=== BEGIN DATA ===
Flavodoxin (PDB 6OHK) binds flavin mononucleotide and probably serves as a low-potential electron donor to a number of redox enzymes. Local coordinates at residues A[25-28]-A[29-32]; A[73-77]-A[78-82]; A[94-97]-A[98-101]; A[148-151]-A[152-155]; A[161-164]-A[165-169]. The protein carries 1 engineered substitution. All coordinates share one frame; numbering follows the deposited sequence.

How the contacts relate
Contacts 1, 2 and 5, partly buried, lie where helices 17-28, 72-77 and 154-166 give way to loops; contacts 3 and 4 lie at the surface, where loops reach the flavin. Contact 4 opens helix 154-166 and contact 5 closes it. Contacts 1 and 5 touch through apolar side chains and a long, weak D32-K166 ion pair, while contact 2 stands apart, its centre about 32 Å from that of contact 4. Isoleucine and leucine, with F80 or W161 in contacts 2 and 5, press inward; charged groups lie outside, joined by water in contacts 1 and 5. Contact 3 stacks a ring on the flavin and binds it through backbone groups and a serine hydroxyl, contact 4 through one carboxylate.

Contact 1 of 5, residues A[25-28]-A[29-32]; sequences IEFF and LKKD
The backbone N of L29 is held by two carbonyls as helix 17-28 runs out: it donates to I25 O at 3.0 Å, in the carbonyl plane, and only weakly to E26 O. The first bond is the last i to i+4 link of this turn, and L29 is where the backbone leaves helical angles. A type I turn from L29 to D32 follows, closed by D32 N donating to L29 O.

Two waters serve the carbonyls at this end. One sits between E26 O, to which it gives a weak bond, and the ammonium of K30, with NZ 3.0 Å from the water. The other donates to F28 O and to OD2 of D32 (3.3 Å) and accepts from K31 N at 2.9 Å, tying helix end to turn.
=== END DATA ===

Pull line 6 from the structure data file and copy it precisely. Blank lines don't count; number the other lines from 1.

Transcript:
Two waters serve the carbonyls at this end. One sits between E26 O, to which it gives a weak bond, and the ammonium of K30, with NZ 3.0 Å from the water. The other donates to F28 O and to OD2 of D32 (3.3 Å) and accepts from K31 N at 2.9 Å, tying helix end to turn.